It's the holiday Google doodle that has replaced Google's corporate logo on its homepage today. Although less flashy in comparison to Google's bouncing balls doodle on the eve of Google Instant search's release, the current holiday Google doodle has taken a considerable amount of time to achieve.
Google Corporate Logo, For fashion screen appraiser
Google's chief doodler, Michael Lopez, and his team of five artists took a total of 250 hours spanning over five months to create the holiday Google doodle. Discussions of the holiday Google doodle started as far back as July, according to the Wall Street Journal.
netzens, 17 themed doodles have been unveiled by Google, celebrating the holiday.
“We call our special holiday logos, Google doodles”, said the VP of Search & User Experience at Google, Marissa Mayer on Google Sidewiki.
“The first Google doodle appeared on August 30, 1998. The new holiday Google Doodles are available on Google.com web page.
Google's Consumer Future
As it looks at its future, Google needs to realize it has a "user experience" problem and its simplicity—the elegant search box—isn't enough, especially as it starts to compete with rivals whose entire existence revolves around easy, consumer experiences. To me, user experience isn't about making things pretty and using pretty icons. Instead it's about making simple, beautiful, usable, and user-friendly interfaces.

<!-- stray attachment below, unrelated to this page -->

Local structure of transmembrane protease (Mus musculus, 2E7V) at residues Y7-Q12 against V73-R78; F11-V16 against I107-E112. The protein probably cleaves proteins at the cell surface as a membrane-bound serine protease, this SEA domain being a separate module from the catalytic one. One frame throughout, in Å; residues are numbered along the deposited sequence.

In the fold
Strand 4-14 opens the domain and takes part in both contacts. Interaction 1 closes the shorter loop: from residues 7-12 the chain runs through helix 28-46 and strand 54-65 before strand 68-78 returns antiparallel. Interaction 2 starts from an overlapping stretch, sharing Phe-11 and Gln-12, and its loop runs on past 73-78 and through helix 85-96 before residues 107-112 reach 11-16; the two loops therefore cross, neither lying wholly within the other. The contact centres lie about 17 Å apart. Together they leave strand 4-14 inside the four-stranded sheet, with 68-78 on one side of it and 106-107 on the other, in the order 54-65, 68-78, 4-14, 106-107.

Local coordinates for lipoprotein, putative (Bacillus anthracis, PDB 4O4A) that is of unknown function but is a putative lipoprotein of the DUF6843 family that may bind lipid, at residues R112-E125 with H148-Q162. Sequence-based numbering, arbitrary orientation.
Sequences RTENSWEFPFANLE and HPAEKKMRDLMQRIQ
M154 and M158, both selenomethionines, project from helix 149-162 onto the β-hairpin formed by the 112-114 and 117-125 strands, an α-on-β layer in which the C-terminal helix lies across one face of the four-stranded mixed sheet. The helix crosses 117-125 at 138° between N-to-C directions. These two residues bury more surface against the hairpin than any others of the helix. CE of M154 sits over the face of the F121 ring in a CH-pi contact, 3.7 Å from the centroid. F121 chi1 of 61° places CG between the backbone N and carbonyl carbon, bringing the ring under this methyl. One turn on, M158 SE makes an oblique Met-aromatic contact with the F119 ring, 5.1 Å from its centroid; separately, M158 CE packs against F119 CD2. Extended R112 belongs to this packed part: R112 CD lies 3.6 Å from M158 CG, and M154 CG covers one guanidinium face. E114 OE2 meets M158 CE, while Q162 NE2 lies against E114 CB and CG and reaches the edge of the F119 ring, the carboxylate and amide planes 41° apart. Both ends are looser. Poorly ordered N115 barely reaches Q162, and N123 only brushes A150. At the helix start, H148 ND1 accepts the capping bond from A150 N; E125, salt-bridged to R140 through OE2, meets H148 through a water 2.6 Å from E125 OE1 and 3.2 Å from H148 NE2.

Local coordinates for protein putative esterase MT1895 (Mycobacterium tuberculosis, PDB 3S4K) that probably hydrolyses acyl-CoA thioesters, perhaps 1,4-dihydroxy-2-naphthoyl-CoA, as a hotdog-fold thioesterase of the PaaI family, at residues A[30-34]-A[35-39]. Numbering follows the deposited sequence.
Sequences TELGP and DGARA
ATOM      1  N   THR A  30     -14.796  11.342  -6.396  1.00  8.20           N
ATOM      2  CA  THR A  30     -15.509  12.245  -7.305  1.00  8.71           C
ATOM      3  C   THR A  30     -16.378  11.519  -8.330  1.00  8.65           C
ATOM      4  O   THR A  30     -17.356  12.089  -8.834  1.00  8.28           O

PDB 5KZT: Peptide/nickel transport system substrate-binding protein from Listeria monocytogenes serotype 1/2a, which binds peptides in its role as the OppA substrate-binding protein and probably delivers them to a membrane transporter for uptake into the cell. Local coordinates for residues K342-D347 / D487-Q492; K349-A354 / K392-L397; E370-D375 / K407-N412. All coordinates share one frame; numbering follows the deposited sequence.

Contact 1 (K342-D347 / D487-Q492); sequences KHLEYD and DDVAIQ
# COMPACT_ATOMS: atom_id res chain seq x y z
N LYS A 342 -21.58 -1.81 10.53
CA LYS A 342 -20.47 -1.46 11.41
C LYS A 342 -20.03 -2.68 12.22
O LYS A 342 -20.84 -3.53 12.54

No one can argue with Google's ability to engineer great software—it's done so in the past—but that simply isn't good enough in the new worlds it is trying to conquer. Televisions, phones, productivity applications, and even Google's own local pages are less about search and more about engagement: something not core to the company's corporate DNA. Here are three major challenges Google needs to surmount:
• Make software usable by tens of millions of people on a disparate array of products.
• Overcome its history of only using data to define its future.
• Figure out how to keep people in its playground, rather than helping people find the information they were looking for and sending them elsewhere: a radical new approach to business.